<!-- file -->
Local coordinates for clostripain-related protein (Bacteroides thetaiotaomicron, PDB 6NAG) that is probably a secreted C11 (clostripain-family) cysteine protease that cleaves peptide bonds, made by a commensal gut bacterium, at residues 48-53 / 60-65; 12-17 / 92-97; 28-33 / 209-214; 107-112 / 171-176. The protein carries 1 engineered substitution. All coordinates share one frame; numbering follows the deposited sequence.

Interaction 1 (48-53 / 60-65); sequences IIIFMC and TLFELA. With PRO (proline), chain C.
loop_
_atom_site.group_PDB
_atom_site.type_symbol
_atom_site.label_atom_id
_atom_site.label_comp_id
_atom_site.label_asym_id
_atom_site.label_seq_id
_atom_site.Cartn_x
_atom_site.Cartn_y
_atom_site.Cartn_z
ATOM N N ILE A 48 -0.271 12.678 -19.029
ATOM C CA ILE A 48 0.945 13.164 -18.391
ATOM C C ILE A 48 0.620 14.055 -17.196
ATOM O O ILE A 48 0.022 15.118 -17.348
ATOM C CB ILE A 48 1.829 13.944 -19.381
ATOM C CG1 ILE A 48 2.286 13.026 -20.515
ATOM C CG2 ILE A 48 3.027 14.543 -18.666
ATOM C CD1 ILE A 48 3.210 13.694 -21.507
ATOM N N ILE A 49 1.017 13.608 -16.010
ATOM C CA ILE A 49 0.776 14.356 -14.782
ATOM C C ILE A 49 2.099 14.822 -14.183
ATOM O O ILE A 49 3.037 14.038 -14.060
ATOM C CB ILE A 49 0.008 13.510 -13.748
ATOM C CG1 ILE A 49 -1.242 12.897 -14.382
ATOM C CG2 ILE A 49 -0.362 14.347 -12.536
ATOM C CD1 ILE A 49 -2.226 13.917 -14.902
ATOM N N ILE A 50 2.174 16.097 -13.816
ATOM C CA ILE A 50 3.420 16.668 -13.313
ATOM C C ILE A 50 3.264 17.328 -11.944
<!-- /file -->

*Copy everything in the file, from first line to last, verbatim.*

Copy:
Local coordinates for clostripain-related protein (Bacteroides thetaiotaomicron, PDB 6NAG) that is probably a secreted C11 (clostripain-family) cysteine protease that cleaves peptide bonds, made by a commensal gut bacterium, at residues 48-53 / 60-65; 12-17 / 92-97; 28-33 / 209-214; 107-112 / 171-176. The protein carries 1 engineered substitution. All coordinates share one frame; numbering follows the deposited sequence.

Interaction 1 (48-53 / 60-65); sequences IIIFMC and TLFELA. With PRO (proline), chain C.
loop_
_atom_site.group_PDB
_atom_site.type_symbol
_atom_site.label_atom_id
_atom_site.label_comp_id
_atom_site.label_asym_id
_atom_site.label_seq_id
_atom_site.Cartn_x
_atom_site.Cartn_y
_atom_site.Cartn_z
ATOM N N ILE A 48 -0.271 12.678 -19.029
ATOM C CA ILE A 48 0.945 13.164 -18.391
ATOM C C ILE A 48 0.620 14.055 -17.196
ATOM O O ILE A 48 0.022 15.118 -17.348
ATOM C CB ILE A 48 1.829 13.944 -19.381
ATOM C CG1 ILE A 48 2.286 13.026 -20.515
ATOM C CG2 ILE A 48 3.027 14.543 -18.666
ATOM C CD1 ILE A 48 3.210 13.694 -21.507
ATOM N N ILE A 49 1.017 13.608 -16.010
ATOM C CA ILE A 49 0.776 14.356 -14.782
ATOM C C ILE A 49 2.099 14.822 -14.183
ATOM O O ILE A 49 3.037 14.038 -14.060
ATOM C CB ILE A 49 0.008 13.510 -13.748
ATOM C CG1 ILE A 49 -1.242 12.897 -14.382
ATOM C CG2 ILE A 49 -0.362 14.347 -12.536
ATOM C CD1 ILE A 49 -2.226 13.917 -14.902
ATOM N N ILE A 50 2.174 16.097 -13.816
ATOM C CA ILE A 50 3.420 16.668 -13.313
ATOM C C ILE A 50 3.264 17.328 -11.944